I am interested in better understanding the mechanisms that enable the introduction, innovation, and diffusion of information-based initiatives. In my future research, I plan to analyze the role of organizational entrepreneurs in developing and promoting these strategies. In my dissertation research, I have spoken with a number individuals who were involved in the creation of different eco-label and rating programs, which illuminated the critical role that particular personalities play in the emergence of new forms of management and governance. How do these entrepreneurs operate within existing institutions to create new programs that rely on the provision of information, as opposed to regulations, technologies, and markets? Once established, how do they establish a level of “bureaucratic autonomy” within their organizations that enables them to continue to innovate?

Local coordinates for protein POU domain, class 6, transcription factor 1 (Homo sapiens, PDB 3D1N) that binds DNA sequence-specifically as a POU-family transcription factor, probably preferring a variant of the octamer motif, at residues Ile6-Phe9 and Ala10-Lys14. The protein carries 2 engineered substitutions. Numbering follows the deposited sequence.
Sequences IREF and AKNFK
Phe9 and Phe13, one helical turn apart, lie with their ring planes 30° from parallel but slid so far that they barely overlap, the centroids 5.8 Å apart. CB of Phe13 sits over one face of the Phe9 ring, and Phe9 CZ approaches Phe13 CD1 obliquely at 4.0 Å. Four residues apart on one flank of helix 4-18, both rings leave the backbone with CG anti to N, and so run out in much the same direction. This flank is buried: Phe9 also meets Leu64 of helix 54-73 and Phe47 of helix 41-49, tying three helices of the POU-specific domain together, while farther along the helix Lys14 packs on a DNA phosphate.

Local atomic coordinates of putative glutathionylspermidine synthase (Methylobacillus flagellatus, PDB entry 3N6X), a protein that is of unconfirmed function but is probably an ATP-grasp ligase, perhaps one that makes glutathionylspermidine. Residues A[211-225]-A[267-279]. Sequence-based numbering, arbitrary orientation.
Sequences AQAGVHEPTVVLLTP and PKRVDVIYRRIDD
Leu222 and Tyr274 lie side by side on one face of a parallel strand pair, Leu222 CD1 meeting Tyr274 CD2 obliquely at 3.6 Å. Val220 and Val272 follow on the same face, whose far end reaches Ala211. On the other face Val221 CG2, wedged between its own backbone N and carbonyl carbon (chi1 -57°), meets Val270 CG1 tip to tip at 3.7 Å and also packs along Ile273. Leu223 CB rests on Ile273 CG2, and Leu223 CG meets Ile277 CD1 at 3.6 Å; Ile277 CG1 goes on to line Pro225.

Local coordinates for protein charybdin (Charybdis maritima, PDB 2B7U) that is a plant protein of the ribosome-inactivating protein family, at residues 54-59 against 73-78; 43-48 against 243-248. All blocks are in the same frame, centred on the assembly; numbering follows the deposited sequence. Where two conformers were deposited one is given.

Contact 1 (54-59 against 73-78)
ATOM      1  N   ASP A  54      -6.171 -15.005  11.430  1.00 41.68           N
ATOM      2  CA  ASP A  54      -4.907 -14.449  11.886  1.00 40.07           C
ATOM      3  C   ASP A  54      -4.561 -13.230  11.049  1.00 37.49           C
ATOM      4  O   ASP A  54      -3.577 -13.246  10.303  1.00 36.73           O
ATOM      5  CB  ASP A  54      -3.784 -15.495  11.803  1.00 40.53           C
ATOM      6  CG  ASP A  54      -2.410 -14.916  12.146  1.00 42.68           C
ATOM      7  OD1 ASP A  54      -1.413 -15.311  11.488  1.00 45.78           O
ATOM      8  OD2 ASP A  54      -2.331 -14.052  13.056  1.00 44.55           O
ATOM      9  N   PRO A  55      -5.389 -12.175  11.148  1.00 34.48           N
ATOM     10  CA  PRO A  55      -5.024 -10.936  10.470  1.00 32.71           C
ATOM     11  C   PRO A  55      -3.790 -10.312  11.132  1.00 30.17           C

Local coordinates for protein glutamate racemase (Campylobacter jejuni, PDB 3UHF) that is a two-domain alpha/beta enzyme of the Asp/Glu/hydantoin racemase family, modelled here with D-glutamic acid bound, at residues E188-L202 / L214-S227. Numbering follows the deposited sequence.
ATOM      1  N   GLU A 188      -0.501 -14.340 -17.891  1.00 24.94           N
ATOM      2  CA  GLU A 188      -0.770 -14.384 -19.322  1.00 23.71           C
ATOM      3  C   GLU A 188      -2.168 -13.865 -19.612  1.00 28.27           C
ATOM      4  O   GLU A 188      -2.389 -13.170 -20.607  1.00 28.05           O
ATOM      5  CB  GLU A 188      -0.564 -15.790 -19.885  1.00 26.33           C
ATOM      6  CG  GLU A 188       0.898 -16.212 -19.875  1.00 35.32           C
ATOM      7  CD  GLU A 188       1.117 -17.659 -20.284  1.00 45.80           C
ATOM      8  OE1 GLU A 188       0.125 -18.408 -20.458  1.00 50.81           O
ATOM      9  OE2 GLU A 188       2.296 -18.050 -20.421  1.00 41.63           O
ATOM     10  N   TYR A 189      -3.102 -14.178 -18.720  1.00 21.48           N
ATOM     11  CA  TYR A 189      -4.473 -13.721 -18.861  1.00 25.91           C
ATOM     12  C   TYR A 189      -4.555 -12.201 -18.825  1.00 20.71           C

In my future research, I am interested in assessing how these “information entrepreneurs” may be both similar and different to other types of organizational entrepreneurs, and how they may constitute a new source and type of innovation. I will conduct this research using data from my database of over 240 information-based initiatives to identify the program characteristics of the most successful information-based startups. I will then explore those attributes in more depth in a series of interviews with a sample of these organizational entrepreneurs from a range of different contexts, and elicit their opinions about the most important factors influencing their success.